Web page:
Captain Olga Carmona fired the winner in the 29th minute as La Roja emulated the men’s team which had won the World Cup in 2010, even though Jenni Hermoso failed to convert a 70th minute penalty which was saved by Mary Earps in front of 75,784 at Stadium Australia.
England’s Lauren Hemp hit the crossbar in the 16th minute but Spain were the more dangerous team overall and their teenager Salma Paralluelo hit the outside post on the stroke of half-time.
Spain were only playing in their third World Cup, with a last-16 berth in 2019 their previous best result. But huge progress has been made, and Sunday’s biggest title came after earlier world titles for their U17 and U20 women’s teams.
“We tried for so many days to imagine what is like to be world champions,” we couldn’t,” Hermoso said. “It is difficult to describe, it is a huge joy. I am so proud of this team. We showed that can fight as well and suffer.”
The title run came despite plenty of unrest in the build-up after 15 players in September had threatened to quit if coach Jorge Vilda stayed on. Vilda was backed by the Spanish federation and only three of the 15 were in the World Cup squad.
Spain rebounded well from a crushing 4-0 defeat against ex-champions Japan in their final group match, and then also avenged their quarter-final defeat at the Euros against England last year.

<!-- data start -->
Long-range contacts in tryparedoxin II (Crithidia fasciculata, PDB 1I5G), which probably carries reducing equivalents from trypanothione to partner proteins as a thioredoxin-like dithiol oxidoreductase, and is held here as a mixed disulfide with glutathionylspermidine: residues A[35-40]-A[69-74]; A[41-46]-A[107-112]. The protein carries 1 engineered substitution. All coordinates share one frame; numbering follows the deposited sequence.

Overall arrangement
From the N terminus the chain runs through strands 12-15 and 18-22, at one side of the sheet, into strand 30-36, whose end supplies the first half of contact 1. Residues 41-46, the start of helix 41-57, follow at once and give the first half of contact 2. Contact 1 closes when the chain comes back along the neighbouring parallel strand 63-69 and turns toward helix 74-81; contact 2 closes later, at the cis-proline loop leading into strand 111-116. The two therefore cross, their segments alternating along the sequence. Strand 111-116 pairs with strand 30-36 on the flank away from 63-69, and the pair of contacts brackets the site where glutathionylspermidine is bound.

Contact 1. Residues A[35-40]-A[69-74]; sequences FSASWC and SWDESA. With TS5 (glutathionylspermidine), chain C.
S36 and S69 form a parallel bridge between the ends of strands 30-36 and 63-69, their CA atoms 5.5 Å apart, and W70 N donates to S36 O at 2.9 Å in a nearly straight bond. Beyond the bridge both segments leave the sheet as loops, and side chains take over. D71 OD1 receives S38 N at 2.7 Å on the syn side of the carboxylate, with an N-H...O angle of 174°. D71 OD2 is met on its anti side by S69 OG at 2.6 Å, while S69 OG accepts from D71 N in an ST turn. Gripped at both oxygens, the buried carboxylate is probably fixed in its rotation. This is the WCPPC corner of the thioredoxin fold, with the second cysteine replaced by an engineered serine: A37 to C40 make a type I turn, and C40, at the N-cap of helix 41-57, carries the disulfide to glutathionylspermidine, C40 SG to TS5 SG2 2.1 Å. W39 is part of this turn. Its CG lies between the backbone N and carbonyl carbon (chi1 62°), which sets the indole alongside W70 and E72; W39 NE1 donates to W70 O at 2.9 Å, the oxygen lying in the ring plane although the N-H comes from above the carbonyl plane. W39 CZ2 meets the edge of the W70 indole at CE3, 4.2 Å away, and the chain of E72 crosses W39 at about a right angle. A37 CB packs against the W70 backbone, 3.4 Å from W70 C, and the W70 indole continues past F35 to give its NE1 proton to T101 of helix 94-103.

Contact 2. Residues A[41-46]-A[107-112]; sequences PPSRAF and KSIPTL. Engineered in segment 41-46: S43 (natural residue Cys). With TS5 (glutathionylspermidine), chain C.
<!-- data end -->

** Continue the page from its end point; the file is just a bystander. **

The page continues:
Euro winners England fell short of adding the world title which also means the men’s success back in 1966 remains their only World Cup title.
“This is really hard to take. We gave it everything. In the first half we weren’t at our best, we bounced back in the second half. We had chances, hit the bar but we just didn’t have the final edge and they got theirs in back of the net,” captain Millie Bright told the BBC.
Lionesses coach Sarina Wiegman lost a second World Cup final in a row after being beaten with her native Netherlands by the US in 2019. She has however won the Euros with the Dutch in 2017 and Enland in 2022.
England started with determination and Hemp came close in the 16th when she smashed against the crossbar off Rachel Daly, with Catalina Coll well beaten.
But seconds later Spain broke on the left and Paraluello incredibly failed to beat Earps from point blank range at the far post.
Spain grew even more in confidence and got the breakthrough in the 29th. Lucy Bronze lost the ball in midfield, Spain found a wide open left wing and Carmora drilled a low shot into the far right corner.
Paralluelo hit the outside post shortly before the break as Spain continued to press for a second after the restart, which Earps denied with a massive save in the 49th when she turned Mariona Caldentey’s shot around the post.
England tried to fight back and Hemp fired wide left at the far post off Chloe Kelly’s cross from the right.
But it appeared all over when Keira Walsh was adjudged to have handled the ball after a long video review by American referee Tori Penso. However, Hermoso’s penalty was too harmless as Earps easily saved diving to her left.
The moment gave England new strength and a drive from substitute Lauren James, back from suspension, into the near corner in the 76th was tipped over the bar by Coll.
But the Lionesses eventually failed to turn around the game like they had at the Euros.
They were lucky not to concede again when Jess Carter first blocked Hermoso’s shot, Earps saved from Ona Battle, and Spain celebrated after 16 minutes of stoppage time to receive the trophy from the nation’s queen Letizia.